Well, here's something you don't see every day: a "lost" album from one of hip hop's biggest names, reportedly released by the artist himself while in a tiff with his record label. This kind of shit happens all the time with smaller labels and underground artists who may not have the business savvy or the resources to protect themselves otherwise, but this isn't supposed to happen when you're signed to Def Jam, one of the most dominant hip hop labels in existence even today. And it's definitely not supposed to happen when you are James Todd Smith, better known as LL Cool J.
So the unofficial story is as follows: LL Cool James was recording a follow-up to his fifth album, 1993's 14 Shots To The Dome, the project I'm avoiding because of today's post. He was trying to find the right balance of salty and sweet, wanting to reach both halves of the population with a combination of aggressive rhymes and love raps, especially since his previous effort was a commercial disappointment. Unfortunately, LL Cool J was signed to a major label, Def Jam, and Def Jam isn't in the business of releasing albums that are destined for failure (unless you happen to be The Roots), so they forced him to pretty much scrap everything and start over anew.
Now Def Jam obviously made the right choice, because when backed into a corner, LL came up with Mr. Smith, a double-platinum success story that featured both "Hey Lover" and "I Shot Ya", thereby hitting both of our host's primary demographics. But what that story leaves out is the fact that Cool James never destroyed the masters for his original sixth album, and instead eventually leaked them to an outfit calling themselves On Top Records. On his instruction (allegedly), On Top released a vinyl-only album entitled Double L Cools Down, with the artist credited as Double L and all of the writing and production attributed to "Mr. Smith". Interweb forums prove that Double L Cools Down isn't especially difficult to find, but of course you have to know what you're looking for, so this still counts as an "unreleased" project, since LL Cool J has publicly disavowed any knowledge of the bootleg.
Double L Cools Down can easily be seen as the bridge between 14 Shots To The Dome and Mr. Smith, with its (unmastered and oftentimes poor-quality) tracks vacillating back and forth between the ladies and the gentlemen in the audience, especially those who happen to live in New York. Unfortunately, the actual production credits are difficult to come by, as it's pretty obvious that LL Cool J didn't produce everything on here himself, but for what it's worth. Double L Cools Down serves as a peek at what an artist is capable of doing when he (wrongfully) believes he still has final cut.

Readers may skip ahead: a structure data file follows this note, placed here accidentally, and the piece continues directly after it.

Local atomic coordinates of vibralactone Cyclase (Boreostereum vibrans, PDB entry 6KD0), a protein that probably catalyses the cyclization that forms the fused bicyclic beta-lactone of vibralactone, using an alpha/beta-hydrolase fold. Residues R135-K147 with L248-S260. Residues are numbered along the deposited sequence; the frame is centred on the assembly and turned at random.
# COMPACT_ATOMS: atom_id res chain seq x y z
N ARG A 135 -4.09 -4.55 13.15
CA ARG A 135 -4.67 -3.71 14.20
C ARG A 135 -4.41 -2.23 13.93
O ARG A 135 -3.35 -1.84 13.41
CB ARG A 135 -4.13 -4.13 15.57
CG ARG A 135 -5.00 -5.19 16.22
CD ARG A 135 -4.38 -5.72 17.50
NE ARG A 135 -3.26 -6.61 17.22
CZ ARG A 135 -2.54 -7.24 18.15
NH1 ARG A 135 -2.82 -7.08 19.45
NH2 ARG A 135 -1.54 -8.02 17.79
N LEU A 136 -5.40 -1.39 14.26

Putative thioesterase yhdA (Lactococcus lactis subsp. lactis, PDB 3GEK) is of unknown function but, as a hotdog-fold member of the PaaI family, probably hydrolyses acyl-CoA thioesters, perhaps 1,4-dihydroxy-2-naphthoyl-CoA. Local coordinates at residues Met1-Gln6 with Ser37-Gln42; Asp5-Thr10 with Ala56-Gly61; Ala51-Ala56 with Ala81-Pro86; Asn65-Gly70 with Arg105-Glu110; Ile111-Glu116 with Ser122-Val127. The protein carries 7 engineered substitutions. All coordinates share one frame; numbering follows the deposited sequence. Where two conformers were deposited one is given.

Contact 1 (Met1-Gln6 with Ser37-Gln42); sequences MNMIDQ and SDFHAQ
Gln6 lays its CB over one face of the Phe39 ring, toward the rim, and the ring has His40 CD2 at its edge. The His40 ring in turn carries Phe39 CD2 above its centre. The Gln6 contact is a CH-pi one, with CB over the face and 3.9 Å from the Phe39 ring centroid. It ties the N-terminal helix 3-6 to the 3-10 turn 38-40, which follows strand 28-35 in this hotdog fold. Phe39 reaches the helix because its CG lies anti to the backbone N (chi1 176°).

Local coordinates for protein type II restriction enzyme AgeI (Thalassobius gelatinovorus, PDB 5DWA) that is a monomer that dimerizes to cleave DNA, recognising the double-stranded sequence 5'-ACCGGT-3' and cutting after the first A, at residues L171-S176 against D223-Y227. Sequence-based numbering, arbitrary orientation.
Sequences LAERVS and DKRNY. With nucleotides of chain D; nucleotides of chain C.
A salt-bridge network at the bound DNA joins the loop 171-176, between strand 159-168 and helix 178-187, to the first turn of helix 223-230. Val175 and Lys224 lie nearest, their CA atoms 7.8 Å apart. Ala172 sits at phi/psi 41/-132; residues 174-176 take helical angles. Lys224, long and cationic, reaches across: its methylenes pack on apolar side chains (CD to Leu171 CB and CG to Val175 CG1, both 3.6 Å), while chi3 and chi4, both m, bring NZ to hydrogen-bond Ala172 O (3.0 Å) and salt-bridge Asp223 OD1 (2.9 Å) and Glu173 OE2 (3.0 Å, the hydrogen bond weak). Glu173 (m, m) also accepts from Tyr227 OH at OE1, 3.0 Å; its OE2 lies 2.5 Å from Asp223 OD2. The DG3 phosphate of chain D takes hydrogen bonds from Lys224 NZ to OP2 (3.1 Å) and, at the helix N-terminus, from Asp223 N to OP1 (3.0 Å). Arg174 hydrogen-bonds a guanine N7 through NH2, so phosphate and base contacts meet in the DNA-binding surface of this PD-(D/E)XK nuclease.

1. INTRO (MR. SMITH PARTY)
Double L Cools Down kicks off with the same party intro that sounded out of place when it kicked off Mr. Smith's “No Airplay”. This rap album intro is one of only a few connecting threads between the two projects, though. As such, anyone who is already familiar with “No Airplay” doesn't need to listen to this intro: you've already heard all of the jokes.
2. MR. SMITH
Essentially the same song as what eventually appeared as the title track on Mr. Smith, except with a different beat (Chyskillz's take on the material was actually a remix of this original instrumental) and with the reference to Cool James being “on some O.J. shit, throats is gettin' slit” not being censored. Yes, I realize it's weird knowing that LL Cool J says things that sometimes are never heard by the general public due to their controversial nature: a guy who stars on a CBS primetime procedural can hardly be considered “controversial”, right? But 1994-1995 was a much different time. Anyway, this wasn't bad: it's better than the officially-released version, anyway.
3. DEAR LOVER
Yes, that song title implies that this should be a rough cut of Mr. Smith's Boyz-II-Men-featured “Hey Lover”, but this is actually an entirely different take on the same material (read: it's a love rap). The beat isn't bad, and Cool James sounds pretty game throughout his verses, even though the track struggles to find a consistent tone: LL veers from making love to his girl to bragging about how he doesn't brag about “put[ting] [his] business in the streets” (even though he's boasting about fucking his lady friend at the same time, and I have it on good authority that he recorded this song in a vocal booth set up on a street corner set up next to a hot dog cart) to demanding that the ladies (who don't realize that this song even exists, mind you) keep “shaking that ass”. What the hell just happened here?